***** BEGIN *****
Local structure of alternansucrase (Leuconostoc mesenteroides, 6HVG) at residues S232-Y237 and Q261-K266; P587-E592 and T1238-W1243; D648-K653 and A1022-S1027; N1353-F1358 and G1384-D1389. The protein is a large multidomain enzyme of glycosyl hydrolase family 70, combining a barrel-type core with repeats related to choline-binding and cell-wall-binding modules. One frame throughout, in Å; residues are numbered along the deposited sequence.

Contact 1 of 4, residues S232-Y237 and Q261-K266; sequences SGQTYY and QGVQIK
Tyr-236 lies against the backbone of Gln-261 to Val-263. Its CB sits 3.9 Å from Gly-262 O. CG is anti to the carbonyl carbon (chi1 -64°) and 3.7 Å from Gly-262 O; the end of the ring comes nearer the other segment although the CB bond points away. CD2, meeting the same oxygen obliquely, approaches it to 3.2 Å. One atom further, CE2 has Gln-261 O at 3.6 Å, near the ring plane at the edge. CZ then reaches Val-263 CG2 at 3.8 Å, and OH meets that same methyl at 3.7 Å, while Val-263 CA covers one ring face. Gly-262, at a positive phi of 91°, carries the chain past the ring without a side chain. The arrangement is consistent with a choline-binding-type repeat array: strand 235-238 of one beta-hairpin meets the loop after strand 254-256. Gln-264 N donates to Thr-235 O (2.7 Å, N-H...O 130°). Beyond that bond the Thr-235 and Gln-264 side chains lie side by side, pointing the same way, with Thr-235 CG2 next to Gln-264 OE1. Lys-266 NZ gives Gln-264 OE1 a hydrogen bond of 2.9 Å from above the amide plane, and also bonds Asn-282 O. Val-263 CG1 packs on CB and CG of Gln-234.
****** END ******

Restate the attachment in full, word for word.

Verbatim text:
Local structure of alternansucrase (Leuconostoc mesenteroides, 6HVG) at residues S232-Y237 and Q261-K266; P587-E592 and T1238-W1243; D648-K653 and A1022-S1027; N1353-F1358 and G1384-D1389. The protein is a large multidomain enzyme of glycosyl hydrolase family 70, combining a barrel-type core with repeats related to choline-binding and cell-wall-binding modules. One frame throughout, in Å; residues are numbered along the deposited sequence.

Contact 1 of 4, residues S232-Y237 and Q261-K266; sequences SGQTYY and QGVQIK
Tyr-236 lies against the backbone of Gln-261 to Val-263. Its CB sits 3.9 Å from Gly-262 O. CG is anti to the carbonyl carbon (chi1 -64°) and 3.7 Å from Gly-262 O; the end of the ring comes nearer the other segment although the CB bond points away. CD2, meeting the same oxygen obliquely, approaches it to 3.2 Å. One atom further, CE2 has Gln-261 O at 3.6 Å, near the ring plane at the edge. CZ then reaches Val-263 CG2 at 3.8 Å, and OH meets that same methyl at 3.7 Å, while Val-263 CA covers one ring face. Gly-262, at a positive phi of 91°, carries the chain past the ring without a side chain. The arrangement is consistent with a choline-binding-type repeat array: strand 235-238 of one beta-hairpin meets the loop after strand 254-256. Gln-264 N donates to Thr-235 O (2.7 Å, N-H...O 130°). Beyond that bond the Thr-235 and Gln-264 side chains lie side by side, pointing the same way, with Thr-235 CG2 next to Gln-264 OE1. Lys-266 NZ gives Gln-264 OE1 a hydrogen bond of 2.9 Å from above the amide plane, and also bonds Asn-282 O. Val-263 CG1 packs on CB and CG of Gln-234.